Published Apr 1, 2013 8:00 AM
Is technology good for our brains, or is it bad? Does it improve thinking, or imperil it? The debate rages, digitally or otherwise. The experts see it both ways.
Our brave new digital world, with 24/7 access to any and all information whether we're at home, at work, or out and about —is making us all smarter and better informed.
Or more shallow and stupid.
Everybody has their own opinions about whether digital citizens — in this world, there are no more immigrants; we're all natives now — are better or worse off than those who lived in the ante-Internet world.
The digital-equals-smarter caucus claims that since everything we could want to know now can be found through a quick visit to Google, we are embarked on an unpredictable-but-never-dull journey to new knowledge as we navigate our way from one site to the next. We can collaborate across continents, communicate with the world's experts and learn about issues from every possible angle. Liberated from time-consuming and mundane burdens such as the need to travel to the library or a meeting or to memorize anything, we can be more creative and productive than ever before.
Yes, but it's diminished creativity and productivity, the counterargument goes. We've become a society of skimmers, say the digital-equals-dumber camp, rarely digesting a complete paragraph from any piece of writing before we jump to the next site or are diverted by a text, email, video, Tweet or Facebook post. With so much digital media competing for our attention we jump back and forth, our attention easily drifts, and we spend less time engaged in deep thinking — the kind of critical analysis that might help us do a better job of sifting through the often questionable material we encounter in an age when so little of what we see has been vetted.
So which is it? Is the digital world making us smarter or stupider? We fired up our journalistic search engines to locate the experts and aggregate an answer.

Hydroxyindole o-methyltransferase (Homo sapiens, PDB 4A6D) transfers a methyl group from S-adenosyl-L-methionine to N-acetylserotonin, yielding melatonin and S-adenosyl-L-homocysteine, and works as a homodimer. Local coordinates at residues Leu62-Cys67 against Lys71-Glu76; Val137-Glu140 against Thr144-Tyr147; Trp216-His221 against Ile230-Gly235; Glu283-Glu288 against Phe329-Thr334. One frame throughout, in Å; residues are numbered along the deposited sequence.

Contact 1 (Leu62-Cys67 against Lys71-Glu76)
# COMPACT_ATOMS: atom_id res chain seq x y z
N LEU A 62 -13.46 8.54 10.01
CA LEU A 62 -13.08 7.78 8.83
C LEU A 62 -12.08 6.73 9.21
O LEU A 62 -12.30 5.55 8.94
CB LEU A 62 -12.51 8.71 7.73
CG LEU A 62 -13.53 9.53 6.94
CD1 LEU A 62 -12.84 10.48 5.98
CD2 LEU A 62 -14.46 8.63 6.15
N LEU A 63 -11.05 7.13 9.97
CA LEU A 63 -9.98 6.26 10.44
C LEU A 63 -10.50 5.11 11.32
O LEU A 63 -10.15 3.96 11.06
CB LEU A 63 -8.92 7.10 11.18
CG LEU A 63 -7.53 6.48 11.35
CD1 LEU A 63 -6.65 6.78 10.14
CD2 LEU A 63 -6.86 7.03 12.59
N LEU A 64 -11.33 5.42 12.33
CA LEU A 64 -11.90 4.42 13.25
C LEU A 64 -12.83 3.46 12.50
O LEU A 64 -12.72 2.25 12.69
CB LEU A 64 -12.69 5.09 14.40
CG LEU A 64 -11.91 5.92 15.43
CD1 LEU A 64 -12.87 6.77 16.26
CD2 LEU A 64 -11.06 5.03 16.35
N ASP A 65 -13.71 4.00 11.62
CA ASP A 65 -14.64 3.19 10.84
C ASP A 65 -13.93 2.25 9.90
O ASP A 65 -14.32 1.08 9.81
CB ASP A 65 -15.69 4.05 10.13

And the answer is: Yes.
Let's log on and surf the science.
Cognition in the Machine
"Our brains are wired to want more and more, so we take on a lot and then it becomes hard to settle down and really think through problems," says Gary Small '73, director of the UCLA Longevity Center and Division of Geriatric Psychiatry and the Parlow-Solomon Professor on Aging, about our love-hate relationship with online life. "The question we're all struggling with is, can we get a handle on this technology so it allows us to be more creative and thoughtful and to lead more enriched and socially connected lives, or is it controlling us?"
In his 2008 book iBrain: Surviving the Technological Alteration of the Modern Mind, Small writes of the growing problem of "continuous partial attention," in which we're "keeping tabs on everything, but not really focusing on anything."
What we gain in breadth, in other words, we sacrifice in depth. What's more, as anyone with teenagers can attest, social media and texting has produced a generation of distracted digital multitaskers.
"We can assume the younger generation is better at it, from doing it more," adds Patricia Greenfield, Distinguished Professor of Psychology and director of the Children's Digital Media Center @ Los Angeles. "But every study that's compared the same task under multitasking conditions with single-task conditions has found that it causes a cognitive decrement."
In a 2009 analysis published in the journal Science, Greenfield cited a study showing that when college students were provided Internet access and encouraged to use it during lectures to further explore topics being discussed, they fared worse on a post-lecture test than students whose laptops remained closed. Multiple studies have shown that as the number of links in an online document goes up, reading comprehension declines.
Greenfield believes that while heavy use of digital technology (including video games) has led to improved visual-spatial intelligence, the price is weakness in higher-order processes such as reflection, critical thinking and imagination.